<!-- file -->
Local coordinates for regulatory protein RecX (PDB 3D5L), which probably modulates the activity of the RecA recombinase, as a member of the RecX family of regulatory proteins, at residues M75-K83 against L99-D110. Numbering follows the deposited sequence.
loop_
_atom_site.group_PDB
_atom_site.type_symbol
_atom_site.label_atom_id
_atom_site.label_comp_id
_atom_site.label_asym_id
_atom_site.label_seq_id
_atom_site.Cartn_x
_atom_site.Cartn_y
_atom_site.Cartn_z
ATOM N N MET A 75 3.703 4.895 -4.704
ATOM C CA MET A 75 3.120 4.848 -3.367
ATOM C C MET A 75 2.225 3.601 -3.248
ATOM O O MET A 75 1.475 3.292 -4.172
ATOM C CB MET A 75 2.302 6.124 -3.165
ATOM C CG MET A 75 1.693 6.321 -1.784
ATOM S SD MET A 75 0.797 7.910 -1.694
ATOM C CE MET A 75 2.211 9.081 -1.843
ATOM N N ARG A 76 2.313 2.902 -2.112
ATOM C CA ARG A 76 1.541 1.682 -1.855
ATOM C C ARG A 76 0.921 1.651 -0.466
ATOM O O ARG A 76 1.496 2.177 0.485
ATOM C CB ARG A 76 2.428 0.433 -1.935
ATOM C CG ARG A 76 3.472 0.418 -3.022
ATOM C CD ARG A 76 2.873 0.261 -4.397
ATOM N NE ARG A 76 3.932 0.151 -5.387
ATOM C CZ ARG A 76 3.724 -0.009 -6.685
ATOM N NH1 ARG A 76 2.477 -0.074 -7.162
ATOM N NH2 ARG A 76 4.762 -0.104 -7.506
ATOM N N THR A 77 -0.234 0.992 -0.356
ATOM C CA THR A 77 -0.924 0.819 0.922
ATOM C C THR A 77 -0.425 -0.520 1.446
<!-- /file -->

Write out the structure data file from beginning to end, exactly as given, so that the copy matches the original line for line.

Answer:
Local coordinates for regulatory protein RecX (PDB 3D5L), which probably modulates the activity of the RecA recombinase, as a member of the RecX family of regulatory proteins, at residues M75-K83 against L99-D110. Numbering follows the deposited sequence.
loop_
_atom_site.group_PDB
_atom_site.type_symbol
_atom_site.label_atom_id
_atom_site.label_comp_id
_atom_site.label_asym_id
_atom_site.label_seq_id
_atom_site.Cartn_x
_atom_site.Cartn_y
_atom_site.Cartn_z
ATOM N N MET A 75 3.703 4.895 -4.704
ATOM C CA MET A 75 3.120 4.848 -3.367
ATOM C C MET A 75 2.225 3.601 -3.248
ATOM O O MET A 75 1.475 3.292 -4.172
ATOM C CB MET A 75 2.302 6.124 -3.165
ATOM C CG MET A 75 1.693 6.321 -1.784
ATOM S SD MET A 75 0.797 7.910 -1.694
ATOM C CE MET A 75 2.211 9.081 -1.843
ATOM N N ARG A 76 2.313 2.902 -2.112
ATOM C CA ARG A 76 1.541 1.682 -1.855
ATOM C C ARG A 76 0.921 1.651 -0.466
ATOM O O ARG A 76 1.496 2.177 0.485
ATOM C CB ARG A 76 2.428 0.433 -1.935
ATOM C CG ARG A 76 3.472 0.418 -3.022
ATOM C CD ARG A 76 2.873 0.261 -4.397
ATOM N NE ARG A 76 3.932 0.151 -5.387
ATOM C CZ ARG A 76 3.724 -0.009 -6.685
ATOM N NH1 ARG A 76 2.477 -0.074 -7.162
ATOM N NH2 ARG A 76 4.762 -0.104 -7.506
ATOM N N THR A 77 -0.234 0.992 -0.356
ATOM C CA THR A 77 -0.924 0.819 0.922
ATOM C C THR A 77 -0.425 -0.520 1.446